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Preacher: Gone To Texas

It’s nice to know that even I can still be surprised when it comes to comic book content, and while you read that line, you should imagine that I’m actually a grizzled old veteran reader of the silver-age, rather than the plucky college-aged comic book reader that I am. It helps the ambience of the article.

I’ve heard plenty of hype about Garth Ennis’ Preacher: people say that it’s one of the best comic books ever written, that it broke all kinds of ground for adult oriented comics, even among the already mature readers of the Vertigo imprint. Oddly enough, I’d never added it to my backlog of “Comics to expend mass quantities of money better used for food” list.

And then, fancy struck one day and I picked up the first of many volumes of Ennis’ tale of grotesque religious violence.

Rev. Jesse Custer is a preacher in a small Texan town with spotty past. And one day, as he sits in judgment of his very sinful congregation, a heavenly/abyssal entity known as Genesis enters his body, and turns that small church into a big hole full of molten parishioners. As it turns out, Genesis is an escapee from a divine prison, and Heaven’s DOC are so frightened at this occurrence that they’ve dispatched the patron Saint of Killers to find Custer and kill the Genesis entity. Now Custer, along with an ex-girlfriend and a hard drinking Irish vampire, are on the run, trying to discover the nature of Genesis and why heaven wants it dead so very badly. Also, they’d like to not be shot to death.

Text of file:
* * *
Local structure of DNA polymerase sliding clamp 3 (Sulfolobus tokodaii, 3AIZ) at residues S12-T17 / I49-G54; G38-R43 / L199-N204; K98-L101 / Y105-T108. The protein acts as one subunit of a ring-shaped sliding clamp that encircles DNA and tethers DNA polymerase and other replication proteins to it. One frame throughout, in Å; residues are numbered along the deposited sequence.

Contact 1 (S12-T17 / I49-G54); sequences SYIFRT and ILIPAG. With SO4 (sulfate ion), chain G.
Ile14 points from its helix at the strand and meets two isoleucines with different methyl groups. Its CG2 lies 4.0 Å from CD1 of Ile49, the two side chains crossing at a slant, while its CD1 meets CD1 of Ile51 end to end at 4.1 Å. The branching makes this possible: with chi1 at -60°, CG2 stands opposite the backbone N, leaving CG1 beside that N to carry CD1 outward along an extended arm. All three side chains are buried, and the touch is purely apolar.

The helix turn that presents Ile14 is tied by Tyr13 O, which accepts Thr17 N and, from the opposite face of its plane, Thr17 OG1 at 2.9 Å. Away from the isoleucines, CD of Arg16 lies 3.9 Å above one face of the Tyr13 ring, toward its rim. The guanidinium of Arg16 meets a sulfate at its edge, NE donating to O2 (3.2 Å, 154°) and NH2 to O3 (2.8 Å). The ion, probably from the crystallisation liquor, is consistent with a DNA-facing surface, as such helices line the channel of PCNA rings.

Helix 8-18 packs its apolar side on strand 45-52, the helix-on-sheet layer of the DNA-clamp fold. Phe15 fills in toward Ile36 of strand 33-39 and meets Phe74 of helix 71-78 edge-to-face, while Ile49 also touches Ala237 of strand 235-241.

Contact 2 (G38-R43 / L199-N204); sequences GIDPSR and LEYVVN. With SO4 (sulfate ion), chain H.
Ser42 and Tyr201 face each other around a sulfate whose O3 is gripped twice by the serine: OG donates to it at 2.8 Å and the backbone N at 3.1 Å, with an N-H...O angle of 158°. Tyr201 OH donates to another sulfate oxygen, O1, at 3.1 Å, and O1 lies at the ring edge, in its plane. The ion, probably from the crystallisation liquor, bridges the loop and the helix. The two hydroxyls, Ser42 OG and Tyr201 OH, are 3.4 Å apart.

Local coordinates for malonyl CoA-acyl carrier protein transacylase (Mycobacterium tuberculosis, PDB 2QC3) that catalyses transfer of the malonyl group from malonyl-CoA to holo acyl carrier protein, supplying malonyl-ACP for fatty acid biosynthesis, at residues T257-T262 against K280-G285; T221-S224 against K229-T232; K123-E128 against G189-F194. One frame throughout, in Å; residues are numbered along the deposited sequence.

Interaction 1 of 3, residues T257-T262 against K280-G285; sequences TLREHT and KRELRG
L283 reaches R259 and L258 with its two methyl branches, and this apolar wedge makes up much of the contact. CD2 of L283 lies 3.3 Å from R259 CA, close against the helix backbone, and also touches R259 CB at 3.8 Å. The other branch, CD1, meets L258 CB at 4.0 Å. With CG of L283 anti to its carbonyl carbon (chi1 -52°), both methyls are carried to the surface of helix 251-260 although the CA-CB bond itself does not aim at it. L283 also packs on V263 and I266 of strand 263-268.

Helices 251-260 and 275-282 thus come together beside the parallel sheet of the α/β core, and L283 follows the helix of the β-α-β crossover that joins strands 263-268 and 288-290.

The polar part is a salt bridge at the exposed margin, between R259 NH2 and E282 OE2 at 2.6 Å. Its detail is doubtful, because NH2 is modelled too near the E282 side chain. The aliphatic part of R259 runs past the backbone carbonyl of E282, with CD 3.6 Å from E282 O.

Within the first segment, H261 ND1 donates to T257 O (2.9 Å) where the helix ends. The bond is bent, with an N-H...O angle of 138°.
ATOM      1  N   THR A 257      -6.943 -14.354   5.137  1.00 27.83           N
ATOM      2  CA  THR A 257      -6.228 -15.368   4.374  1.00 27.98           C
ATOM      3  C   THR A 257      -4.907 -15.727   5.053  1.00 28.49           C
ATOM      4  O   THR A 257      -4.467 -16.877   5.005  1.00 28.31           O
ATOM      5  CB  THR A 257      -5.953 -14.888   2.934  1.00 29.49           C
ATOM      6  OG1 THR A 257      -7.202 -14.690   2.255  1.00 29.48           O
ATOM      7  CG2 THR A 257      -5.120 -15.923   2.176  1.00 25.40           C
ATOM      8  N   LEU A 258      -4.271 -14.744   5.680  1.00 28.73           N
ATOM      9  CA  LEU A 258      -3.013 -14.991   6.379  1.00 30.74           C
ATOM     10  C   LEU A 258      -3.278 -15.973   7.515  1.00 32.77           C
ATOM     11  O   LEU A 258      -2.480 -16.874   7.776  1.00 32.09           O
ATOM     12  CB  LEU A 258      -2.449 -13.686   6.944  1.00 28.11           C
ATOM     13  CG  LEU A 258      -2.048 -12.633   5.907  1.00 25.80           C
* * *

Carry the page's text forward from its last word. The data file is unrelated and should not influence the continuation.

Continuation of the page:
One thing that jumps out right away about Preacher, which is what actually caused me to be surprised: it was the casual use of the most horrendous violence I’ve ever encountered in comics. Don’t misunderstand; I’m all for the graphic depictions of violence in adult oriented comics. Vertigo has a history of using a tasteful amount of bloodshed in their books, as well other companies and imprints like Humanoids (which recently became another DC imprint). Wildstorm has never shied away from violence, at least not since The Authority and Warren Ellis made it seem refreshingly new. Even Marvel seems willing to gore it up with The Ultimates.